This is a true story: A friend called me the other day and shared that he had just conducted a slew of interviews to fill an open position. A number of highly qualified candidates came forward and he moved quickly on an offer that eventually was accepted.
Two days later, he received a call from the mother of one of the other candidates wanting to know why her child didn't get the job. She couldn't imagine why my friend did not want to hire her highly talented, outgoing and qualified child.
Welcome to the world of Gen Y.
Now I am not saying that all of Gen Y-ers (or their parents) have this sense of entitlement, but there's no question that this group of young, intelligent and technology-savvy workers is going to put our managerial talent to the test.
Just last week I was discussing this story with Russ Finney, VP of IS for Tokyo Electron US Holdings, and he presented a different angle. Russ has hired a number of very talented Gen Y developers. They were getting a bit frustrated that they had to develop code within the parameters of the existing environment rather than being able to use the Web and create a solution that could be done in a few weeks and basically for free.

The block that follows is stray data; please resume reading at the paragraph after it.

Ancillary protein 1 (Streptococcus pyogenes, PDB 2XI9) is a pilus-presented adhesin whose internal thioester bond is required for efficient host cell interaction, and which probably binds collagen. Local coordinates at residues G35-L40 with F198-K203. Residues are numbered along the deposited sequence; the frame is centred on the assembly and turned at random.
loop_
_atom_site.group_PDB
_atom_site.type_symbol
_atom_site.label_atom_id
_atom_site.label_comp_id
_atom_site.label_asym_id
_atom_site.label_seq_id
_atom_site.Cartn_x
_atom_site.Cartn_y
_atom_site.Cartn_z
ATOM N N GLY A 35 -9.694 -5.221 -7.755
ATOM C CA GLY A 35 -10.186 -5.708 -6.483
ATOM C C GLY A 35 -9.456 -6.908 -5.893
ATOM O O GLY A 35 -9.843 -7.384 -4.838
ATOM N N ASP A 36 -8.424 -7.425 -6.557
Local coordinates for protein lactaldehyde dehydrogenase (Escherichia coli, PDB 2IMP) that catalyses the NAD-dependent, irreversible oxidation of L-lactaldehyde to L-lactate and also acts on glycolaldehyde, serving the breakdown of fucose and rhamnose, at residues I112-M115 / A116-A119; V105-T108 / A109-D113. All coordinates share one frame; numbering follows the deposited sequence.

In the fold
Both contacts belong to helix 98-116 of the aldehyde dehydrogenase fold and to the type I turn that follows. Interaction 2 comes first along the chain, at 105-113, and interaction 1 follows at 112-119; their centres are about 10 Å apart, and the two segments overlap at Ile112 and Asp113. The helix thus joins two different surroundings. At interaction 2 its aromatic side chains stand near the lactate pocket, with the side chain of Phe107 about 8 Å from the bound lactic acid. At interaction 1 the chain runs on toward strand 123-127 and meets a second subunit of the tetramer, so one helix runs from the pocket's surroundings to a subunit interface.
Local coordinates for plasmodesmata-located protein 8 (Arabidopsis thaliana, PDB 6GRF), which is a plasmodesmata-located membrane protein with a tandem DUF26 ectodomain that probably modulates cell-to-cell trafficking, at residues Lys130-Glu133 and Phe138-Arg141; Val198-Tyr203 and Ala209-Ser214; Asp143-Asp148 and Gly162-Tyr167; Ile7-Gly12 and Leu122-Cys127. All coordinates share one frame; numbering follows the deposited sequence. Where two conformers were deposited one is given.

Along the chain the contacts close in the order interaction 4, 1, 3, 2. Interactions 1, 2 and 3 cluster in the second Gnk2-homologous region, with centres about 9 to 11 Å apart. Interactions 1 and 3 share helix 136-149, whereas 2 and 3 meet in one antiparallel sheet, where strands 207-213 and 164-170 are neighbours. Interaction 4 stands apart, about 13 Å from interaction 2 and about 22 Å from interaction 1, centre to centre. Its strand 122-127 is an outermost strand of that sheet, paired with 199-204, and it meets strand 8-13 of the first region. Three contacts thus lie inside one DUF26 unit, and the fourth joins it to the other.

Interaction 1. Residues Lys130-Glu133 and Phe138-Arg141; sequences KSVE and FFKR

Russ could have found a million reasons to say no; instead he set up an isolated server that would allow his developers to get what they need, producing results that serve the business while preserving the integrity of the overall environment. This enabled them to move faster and also fosters a culture that is hopefully blending the best of both worlds.
These two examples are just the tip of the iceberg of what we'll experience as this new workforce of "digital natives" meshes with the existing workforce of "digital immigrants." I am sure that each has lots to learn from the other. For some great advice on the topic, check out our special report.